Ah, what Joe means is that in the English language, Irish people (especially in Dublin and the Midlands) often say the word "sweet" as a synonym for "dessert" as is said in other forms of english.
It is a reasonable guess, because it would mean the sentence makes sense with that presumption, and in the similarity between milseog and milseán.
Albeit however usually Duo translates to US English, rather than Irish (hiberno) English. Even though most learners on this particular course are likely not US English speakers, US English most often still prevails as the most commonly accepted translation regarding english definitions (A similar problem exists in the welsh course, where a US English translation marks as accepted more often, and usually earlier in the course's development than a Br English translation - which are usually added as accepted later manually by mods - , even though Wales is in the UK).
According to the very few available statistics, more people have registered for the Irish course from US IP addresses than from any other location. But I really don't know where you get the idea that there's a US-English bias on the Irish course - there are lots of exercises where US-English speakers complain that their preferred translation isn't accepted. Indeed this very exercise is one where the given translation uses words that aren't part of normal US-English - an American would say "How is your candy?" (with the additional complication of the ambiguity between "candy" as a singular noun and as a group noun).
I think it makes sense if, say, you were asking a child with a lollipop if they were enjoying it. Or like a large single lolly/candy. My English nan used to call icy poles sweets as well. Even if outside of England most English speaking children wouldn't know what you meant. :)
Aye - it's strange sometimes on the Irish course on Duo.
One has to translate from Irish into how English is spoken in the USA, and then back into English as is spoken in Ireland.
Going the direct route as per my suggestion actually gets you with the incorrect answer.
Whereas you can understand German, French, Dutch etc. using US English as the default, and then the rest of us adding regional variants later, it's confusing on courses like Irish and Welsh, where the other official language of those places is in fact already a form of English that is different to US English. It blurs the lines as to what the "default English" is sometimes unless you switch one's head into gear.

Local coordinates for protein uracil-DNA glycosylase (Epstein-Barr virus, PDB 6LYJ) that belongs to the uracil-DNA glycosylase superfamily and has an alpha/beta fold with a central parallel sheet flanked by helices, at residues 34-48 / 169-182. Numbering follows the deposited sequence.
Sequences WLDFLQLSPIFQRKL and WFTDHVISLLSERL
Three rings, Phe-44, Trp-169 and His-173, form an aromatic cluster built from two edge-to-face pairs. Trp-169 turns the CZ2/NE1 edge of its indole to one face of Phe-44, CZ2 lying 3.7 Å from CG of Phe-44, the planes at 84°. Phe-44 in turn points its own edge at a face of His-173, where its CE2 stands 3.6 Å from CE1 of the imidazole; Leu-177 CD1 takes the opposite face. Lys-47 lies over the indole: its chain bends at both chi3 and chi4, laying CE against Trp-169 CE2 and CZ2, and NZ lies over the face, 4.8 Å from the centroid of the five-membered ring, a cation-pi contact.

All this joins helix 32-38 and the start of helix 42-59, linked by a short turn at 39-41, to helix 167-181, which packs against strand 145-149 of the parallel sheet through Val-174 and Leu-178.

What in God's name are you on about, Luke? The fact that Hiberno-English uses one word for something that Irish, British-English and American-English use two different words for, where "sweet" can mean milseán, "sweet" or "a candy" on the one hand, or milseog, "pudding" or "dessert" on the other, doesn't mean that you have to use US English to understand this exercise, it just means that Hiberno-English has an ambiguity that makes this particular exercise challenging for people who aren't familiar with Hiberno-English. Even Ó Donaill uses "bon-bon" in his explanation of milseán.
Asking someone if they are enjoying the last rolo by saying "How is your sweet?" would make perfect sense to a speaker of either British-English or Hiberno-English. It might confuse a speaker of American-English, so it's bizarre to suggest that this exercise is an example of a bias towards American English.
In theory, multiple recordings wouldn't be necessary. It could be done such that when you click the sound icon, you hear the same word/phrase/sentence repeated differently. Kind of like when you click on a consonant in an interactive IPA chart. It's one sound file that says (for example) "ba; aba; ab" instead of separate files for each. Granted, it wouldn't exactly be optional that way, but it's something.